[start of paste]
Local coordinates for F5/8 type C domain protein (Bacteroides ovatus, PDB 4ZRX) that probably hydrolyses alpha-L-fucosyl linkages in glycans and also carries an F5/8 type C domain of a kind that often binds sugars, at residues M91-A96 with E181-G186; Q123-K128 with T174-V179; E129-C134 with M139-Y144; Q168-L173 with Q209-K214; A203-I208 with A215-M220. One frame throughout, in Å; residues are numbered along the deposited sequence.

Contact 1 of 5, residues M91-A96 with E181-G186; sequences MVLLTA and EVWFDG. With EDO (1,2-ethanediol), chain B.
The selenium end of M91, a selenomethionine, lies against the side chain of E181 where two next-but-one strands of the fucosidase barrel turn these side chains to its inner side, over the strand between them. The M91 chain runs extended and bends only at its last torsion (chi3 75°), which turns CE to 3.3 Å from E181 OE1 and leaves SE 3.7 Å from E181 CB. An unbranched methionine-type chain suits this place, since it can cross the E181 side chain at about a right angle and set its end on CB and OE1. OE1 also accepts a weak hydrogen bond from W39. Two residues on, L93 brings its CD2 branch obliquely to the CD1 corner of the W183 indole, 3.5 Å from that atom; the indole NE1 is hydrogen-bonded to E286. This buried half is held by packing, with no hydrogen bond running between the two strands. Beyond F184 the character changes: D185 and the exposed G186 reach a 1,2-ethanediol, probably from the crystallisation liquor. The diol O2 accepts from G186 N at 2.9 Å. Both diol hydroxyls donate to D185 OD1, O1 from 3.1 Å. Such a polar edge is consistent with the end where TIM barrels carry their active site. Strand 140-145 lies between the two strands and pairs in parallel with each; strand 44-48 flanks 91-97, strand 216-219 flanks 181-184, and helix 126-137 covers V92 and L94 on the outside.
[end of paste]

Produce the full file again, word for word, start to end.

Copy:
Local coordinates for F5/8 type C domain protein (Bacteroides ovatus, PDB 4ZRX) that probably hydrolyses alpha-L-fucosyl linkages in glycans and also carries an F5/8 type C domain of a kind that often binds sugars, at residues M91-A96 with E181-G186; Q123-K128 with T174-V179; E129-C134 with M139-Y144; Q168-L173 with Q209-K214; A203-I208 with A215-M220. One frame throughout, in Å; residues are numbered along the deposited sequence.

Contact 1 of 5, residues M91-A96 with E181-G186; sequences MVLLTA and EVWFDG. With EDO (1,2-ethanediol), chain B.
The selenium end of M91, a selenomethionine, lies against the side chain of E181 where two next-but-one strands of the fucosidase barrel turn these side chains to its inner side, over the strand between them. The M91 chain runs extended and bends only at its last torsion (chi3 75°), which turns CE to 3.3 Å from E181 OE1 and leaves SE 3.7 Å from E181 CB. An unbranched methionine-type chain suits this place, since it can cross the E181 side chain at about a right angle and set its end on CB and OE1. OE1 also accepts a weak hydrogen bond from W39. Two residues on, L93 brings its CD2 branch obliquely to the CD1 corner of the W183 indole, 3.5 Å from that atom; the indole NE1 is hydrogen-bonded to E286. This buried half is held by packing, with no hydrogen bond running between the two strands. Beyond F184 the character changes: D185 and the exposed G186 reach a 1,2-ethanediol, probably from the crystallisation liquor. The diol O2 accepts from G186 N at 2.9 Å. Both diol hydroxyls donate to D185 OD1, O1 from 3.1 Å. Such a polar edge is consistent with the end where TIM barrels carry their active site. Strand 140-145 lies between the two strands and pairs in parallel with each; strand 44-48 flanks 91-97, strand 216-219 flanks 181-184, and helix 126-137 covers V92 and L94 on the outside.